John Steigerwald's Sports Column
Common sense says officials called the Immaculate Reception right
I was there.
Forty years ago, Dec. 23, 1972, I was standing in the exit on the second highest level in the Three Rivers Stadium end zone, poised to beat the crowd, watching Franco Harris running toward the other end of the field and into history.
While I was watching Franco Harris running down the sideline, I was yelling, “No, no, no.” It wasn’t because I didn’t want him to score, but because I thought it was going to be called an incomplete pass.
I assumed the football had hit off Steelers running back Frenchy Fuqua’s hands, and I knew the NFL rule that, at that time, called any pass touched by two offensive players incomplete.
Of course, we still don’t know for sure if the ball ever touched Fuqua’s hands, but the officials could not possibly have known either, and they had to call it a touchdown.
The Oakland Raiders call it the Immaculate Deception, and they might be able to make the argument that the ball was touched by Fuqua. What seems to be missing in their argument is common sense.
They base their claim on a film that has been slowed down, enlarged, enhanced and scrutinized in every possible way. And they still can’t claim to be 100 percent sure.
The officials had to make that call in real time.
It’s absurd to suggest they could have made a determination in the split second that the play happened.
Some other observations on the Immaculate Reception:
• The next time you see the video, pay attention to Terry Bradshaw’s throw. That pass goes about 45 yards in the air, and the trajectory is what you normally see on passes of 20 to 25 yards. It was hummed. And if it had not been thrown so hard, the ball would not have bounced back to Harris. Very few quarterbacks in NFL history could throw a rocket like that.
• Spend some time thinking about what a circus it would have been if the NFL had been using video replays to review calls. They might still be reviewing it.
Actually, someone should tell the Raiders that, even if they had been able to review the play, the video would have been considered inconclusive and the call would not have been overturned.
• You’ve seen the video a few thousand times. Only about 55,000 people in Western Pennsylvania saw it as it was happening. Close your eyes and try to imagine what you would have been imagining if you were hearing it described for the first time on the radio.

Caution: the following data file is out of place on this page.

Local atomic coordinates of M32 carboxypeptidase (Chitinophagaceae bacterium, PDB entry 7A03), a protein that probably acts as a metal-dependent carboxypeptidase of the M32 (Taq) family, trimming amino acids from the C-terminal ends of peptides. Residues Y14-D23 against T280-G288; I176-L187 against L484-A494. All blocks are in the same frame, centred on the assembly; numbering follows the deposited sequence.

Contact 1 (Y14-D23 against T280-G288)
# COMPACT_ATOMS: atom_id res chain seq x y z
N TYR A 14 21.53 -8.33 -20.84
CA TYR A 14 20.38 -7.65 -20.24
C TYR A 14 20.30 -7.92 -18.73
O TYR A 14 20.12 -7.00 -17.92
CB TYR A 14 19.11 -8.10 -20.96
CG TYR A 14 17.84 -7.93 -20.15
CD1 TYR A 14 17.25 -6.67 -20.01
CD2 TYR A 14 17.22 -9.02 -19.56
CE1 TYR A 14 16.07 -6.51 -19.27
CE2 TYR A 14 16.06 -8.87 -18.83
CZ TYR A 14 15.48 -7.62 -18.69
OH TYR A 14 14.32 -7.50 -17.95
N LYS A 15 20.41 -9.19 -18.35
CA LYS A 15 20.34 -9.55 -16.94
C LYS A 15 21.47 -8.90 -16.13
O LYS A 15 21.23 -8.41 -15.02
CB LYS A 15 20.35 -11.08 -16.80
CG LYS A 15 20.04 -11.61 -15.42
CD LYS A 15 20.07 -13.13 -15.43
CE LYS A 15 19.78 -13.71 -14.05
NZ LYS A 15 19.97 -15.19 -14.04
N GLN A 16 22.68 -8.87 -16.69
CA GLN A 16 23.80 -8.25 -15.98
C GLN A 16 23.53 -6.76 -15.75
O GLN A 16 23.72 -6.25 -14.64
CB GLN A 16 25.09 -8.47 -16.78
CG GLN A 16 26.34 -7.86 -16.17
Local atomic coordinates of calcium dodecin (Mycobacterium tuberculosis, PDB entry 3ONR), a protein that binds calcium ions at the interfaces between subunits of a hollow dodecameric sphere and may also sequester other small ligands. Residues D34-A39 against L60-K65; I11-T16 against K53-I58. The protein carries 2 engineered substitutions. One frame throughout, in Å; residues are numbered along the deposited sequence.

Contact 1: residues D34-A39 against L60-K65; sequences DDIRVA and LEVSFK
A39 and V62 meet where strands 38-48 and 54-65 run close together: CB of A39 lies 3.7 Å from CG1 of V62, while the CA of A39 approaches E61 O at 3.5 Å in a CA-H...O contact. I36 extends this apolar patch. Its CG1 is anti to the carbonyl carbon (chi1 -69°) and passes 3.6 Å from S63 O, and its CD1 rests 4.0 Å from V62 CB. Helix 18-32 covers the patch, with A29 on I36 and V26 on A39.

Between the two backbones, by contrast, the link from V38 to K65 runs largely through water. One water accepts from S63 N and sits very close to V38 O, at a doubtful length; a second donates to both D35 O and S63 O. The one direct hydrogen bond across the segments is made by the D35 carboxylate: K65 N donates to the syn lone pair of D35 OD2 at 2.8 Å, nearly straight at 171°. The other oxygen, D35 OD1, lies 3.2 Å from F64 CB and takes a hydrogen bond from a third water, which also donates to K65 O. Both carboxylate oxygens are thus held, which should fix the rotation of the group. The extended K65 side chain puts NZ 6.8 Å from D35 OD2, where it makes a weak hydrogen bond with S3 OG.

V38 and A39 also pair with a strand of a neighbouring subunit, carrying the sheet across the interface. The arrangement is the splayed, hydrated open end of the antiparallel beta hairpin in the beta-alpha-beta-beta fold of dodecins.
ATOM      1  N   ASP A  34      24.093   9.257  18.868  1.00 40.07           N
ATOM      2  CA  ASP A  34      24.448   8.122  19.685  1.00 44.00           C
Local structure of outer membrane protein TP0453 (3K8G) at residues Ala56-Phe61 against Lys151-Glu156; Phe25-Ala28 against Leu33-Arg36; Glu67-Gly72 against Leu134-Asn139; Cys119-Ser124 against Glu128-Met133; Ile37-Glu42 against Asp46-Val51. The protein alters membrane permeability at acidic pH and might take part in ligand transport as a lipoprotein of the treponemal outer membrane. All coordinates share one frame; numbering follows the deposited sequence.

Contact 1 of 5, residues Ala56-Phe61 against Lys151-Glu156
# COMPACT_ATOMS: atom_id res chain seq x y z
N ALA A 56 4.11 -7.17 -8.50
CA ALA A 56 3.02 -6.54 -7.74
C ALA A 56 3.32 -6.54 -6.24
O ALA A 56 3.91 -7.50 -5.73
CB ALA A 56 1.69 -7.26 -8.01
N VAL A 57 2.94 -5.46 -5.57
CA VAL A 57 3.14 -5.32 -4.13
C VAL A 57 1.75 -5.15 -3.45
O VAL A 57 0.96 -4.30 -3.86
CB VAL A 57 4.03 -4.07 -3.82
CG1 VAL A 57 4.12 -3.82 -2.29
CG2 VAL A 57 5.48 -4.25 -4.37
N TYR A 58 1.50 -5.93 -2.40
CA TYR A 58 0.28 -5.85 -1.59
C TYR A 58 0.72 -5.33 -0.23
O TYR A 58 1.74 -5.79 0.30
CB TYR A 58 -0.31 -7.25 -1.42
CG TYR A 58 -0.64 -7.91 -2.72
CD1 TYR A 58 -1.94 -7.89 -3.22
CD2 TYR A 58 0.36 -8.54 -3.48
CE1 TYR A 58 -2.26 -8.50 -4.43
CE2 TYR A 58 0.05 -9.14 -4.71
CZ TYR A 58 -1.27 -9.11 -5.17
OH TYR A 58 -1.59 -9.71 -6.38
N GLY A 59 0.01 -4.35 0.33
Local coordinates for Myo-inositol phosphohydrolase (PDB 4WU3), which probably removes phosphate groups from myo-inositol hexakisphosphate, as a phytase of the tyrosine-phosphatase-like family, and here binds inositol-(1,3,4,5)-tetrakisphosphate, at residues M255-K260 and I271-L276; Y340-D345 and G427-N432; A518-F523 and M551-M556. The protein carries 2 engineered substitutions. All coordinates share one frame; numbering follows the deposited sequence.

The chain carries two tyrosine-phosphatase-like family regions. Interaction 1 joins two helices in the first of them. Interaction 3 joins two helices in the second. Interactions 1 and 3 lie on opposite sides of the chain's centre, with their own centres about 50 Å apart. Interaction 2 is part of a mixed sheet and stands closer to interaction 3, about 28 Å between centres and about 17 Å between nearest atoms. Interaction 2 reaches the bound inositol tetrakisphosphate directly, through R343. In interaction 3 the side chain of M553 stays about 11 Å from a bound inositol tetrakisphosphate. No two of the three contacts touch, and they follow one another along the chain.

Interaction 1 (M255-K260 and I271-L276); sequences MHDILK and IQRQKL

• Harris’ touchdown was the last grain of sand falling from an hour glass that held 40 years of frustration and ineptness. The hour glass was turned over after that play and, in the 40 years since, the Steelers have been the best team in the NFL.
When you’re looking at your credit card bills next week and wondering how you’ll pay them off, while you’re listening to the stories about the fiscal cliff in Washington and how your taxes are going to be going up, here are some numbers for you to roll around in your brain. They come from Harvard professor Judith Grant and economist Andrew Zimbalist, quoted in a story by Patrick Hruby of Sports on Earth:
• $16 billion. That’s the total cost to the public for the capital and operating costs for the 78 pro stadiums built or renovated between 1991 and 2004 – enough to build three Nimitz Aircraft carriers or fund 15 Saturn V moon rocket launches (They only launched 12). It’s also more than Chrysler received in the federal auto bailout and bigger than the GDP of 84 different countries.
• $2.4 billion. That’s how much the Miami Marlins’ new ballpark will cost the taxpayers of Dade County, Fla., by the time the bonds that were issued come due. The mayor of Miami, who pushed for the ballpark, lost his job recently by the biggest margin ever in a recall election.
• $2.5 million. That’s the amount spent on the animatronic outfield fish statue.
• $500 million to $4 billion. That’s the estimated amount in public subsidies spent on new parks for the Yankee and Mets.
• $186 million. The amount given to New Orleans Saints owner Tom Benson for not moving his team.
• $555 million. Professor Long’s estimate of the actual cost to the fine people of Hamilton County, Ohio for the home of the Cincinnati Bengals, Paul Brown Stadium.
• $34.6 million. The debt payment on Paul Brown Stadium, which is 17 percent of Hamilton County’s total budget.
Ho, ho, ho.
There are lots of reasons for the Steelers’ loss last week in Dallas, but the worst play of the game was the last one by the Steelers’ offense. That would be Ben Roethlisberger’s pick-six equivalent in overtime. Running it back to the six-inch line to set up an extra point-like field goal accomplishes the same thing as scoring a TD. There is no play a quarterback can make – or not make – that is worse than that.
John Steigerwald writes a Sunday column for the Observer-Reporter. He hosts an Internet talk show.